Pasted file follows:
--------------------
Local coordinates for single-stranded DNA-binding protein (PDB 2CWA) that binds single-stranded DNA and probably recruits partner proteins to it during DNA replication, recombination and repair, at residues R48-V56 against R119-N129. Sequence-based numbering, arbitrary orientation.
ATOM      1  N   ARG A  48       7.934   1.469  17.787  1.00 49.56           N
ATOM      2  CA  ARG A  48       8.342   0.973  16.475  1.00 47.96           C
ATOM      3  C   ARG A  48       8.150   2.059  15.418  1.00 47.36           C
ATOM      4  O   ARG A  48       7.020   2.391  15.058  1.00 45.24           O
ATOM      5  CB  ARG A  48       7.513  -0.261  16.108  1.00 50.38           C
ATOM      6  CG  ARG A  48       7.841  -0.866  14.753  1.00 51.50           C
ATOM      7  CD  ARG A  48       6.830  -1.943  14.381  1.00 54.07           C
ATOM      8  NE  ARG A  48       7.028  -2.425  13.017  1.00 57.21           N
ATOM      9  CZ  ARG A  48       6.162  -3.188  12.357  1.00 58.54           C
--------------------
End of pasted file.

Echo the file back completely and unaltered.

Local coordinates for single-stranded DNA-binding protein (PDB 2CWA) that binds single-stranded DNA and probably recruits partner proteins to it during DNA replication, recombination and repair, at residues R48-V56 against R119-N129. Sequence-based numbering, arbitrary orientation.
ATOM      1  N   ARG A  48       7.934   1.469  17.787  1.00 49.56           N
ATOM      2  CA  ARG A  48       8.342   0.973  16.475  1.00 47.96           C
ATOM      3  C   ARG A  48       8.150   2.059  15.418  1.00 47.36           C
ATOM      4  O   ARG A  48       7.020   2.391  15.058  1.00 45.24           O
ATOM      5  CB  ARG A  48       7.513  -0.261  16.108  1.00 50.38           C
ATOM      6  CG  ARG A  48       7.841  -0.866  14.753  1.00 51.50           C
ATOM      7  CD  ARG A  48       6.830  -1.943  14.381  1.00 54.07           C
ATOM      8  NE  ARG A  48       7.028  -2.425  13.017  1.00 57.21           N
ATOM      9  CZ  ARG A  48       6.162  -3.188  12.357  1.00 58.54           C